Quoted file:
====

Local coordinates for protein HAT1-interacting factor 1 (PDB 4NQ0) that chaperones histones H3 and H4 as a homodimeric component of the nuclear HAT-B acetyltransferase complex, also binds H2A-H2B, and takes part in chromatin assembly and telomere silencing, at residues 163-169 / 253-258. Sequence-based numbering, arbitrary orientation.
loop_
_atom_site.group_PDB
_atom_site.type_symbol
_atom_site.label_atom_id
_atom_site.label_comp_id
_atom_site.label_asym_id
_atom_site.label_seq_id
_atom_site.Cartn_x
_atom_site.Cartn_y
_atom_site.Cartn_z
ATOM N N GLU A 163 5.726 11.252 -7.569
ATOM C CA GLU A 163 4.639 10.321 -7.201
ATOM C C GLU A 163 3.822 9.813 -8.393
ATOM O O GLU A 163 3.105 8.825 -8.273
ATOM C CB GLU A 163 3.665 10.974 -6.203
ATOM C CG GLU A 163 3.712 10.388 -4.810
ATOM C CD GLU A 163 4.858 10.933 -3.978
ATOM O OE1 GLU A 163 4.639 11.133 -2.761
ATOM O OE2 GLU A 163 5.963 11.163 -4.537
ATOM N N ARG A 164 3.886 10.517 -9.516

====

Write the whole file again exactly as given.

Local coordinates for protein HAT1-interacting factor 1 (PDB 4NQ0) that chaperones histones H3 and H4 as a homodimeric component of the nuclear HAT-B acetyltransferase complex, also binds H2A-H2B, and takes part in chromatin assembly and telomere silencing, at residues 163-169 / 253-258. Sequence-based numbering, arbitrary orientation.
loop_
_atom_site.group_PDB
_atom_site.type_symbol
_atom_site.label_atom_id
_atom_site.label_comp_id
_atom_site.label_asym_id
_atom_site.label_seq_id
_atom_site.Cartn_x
_atom_site.Cartn_y
_atom_site.Cartn_z
ATOM N N GLU A 163 5.726 11.252 -7.569
ATOM C CA GLU A 163 4.639 10.321 -7.201
ATOM C C GLU A 163 3.822 9.813 -8.393
ATOM O O GLU A 163 3.105 8.825 -8.273
ATOM C CB GLU A 163 3.665 10.974 -6.203
ATOM C CG GLU A 163 3.712 10.388 -4.810
ATOM C CD GLU A 163 4.858 10.933 -3.978
ATOM O OE1 GLU A 163 4.639 11.133 -2.761
ATOM O OE2 GLU A 163 5.963 11.163 -4.537
ATOM N N ARG A 164 3.886 10.517 -9.516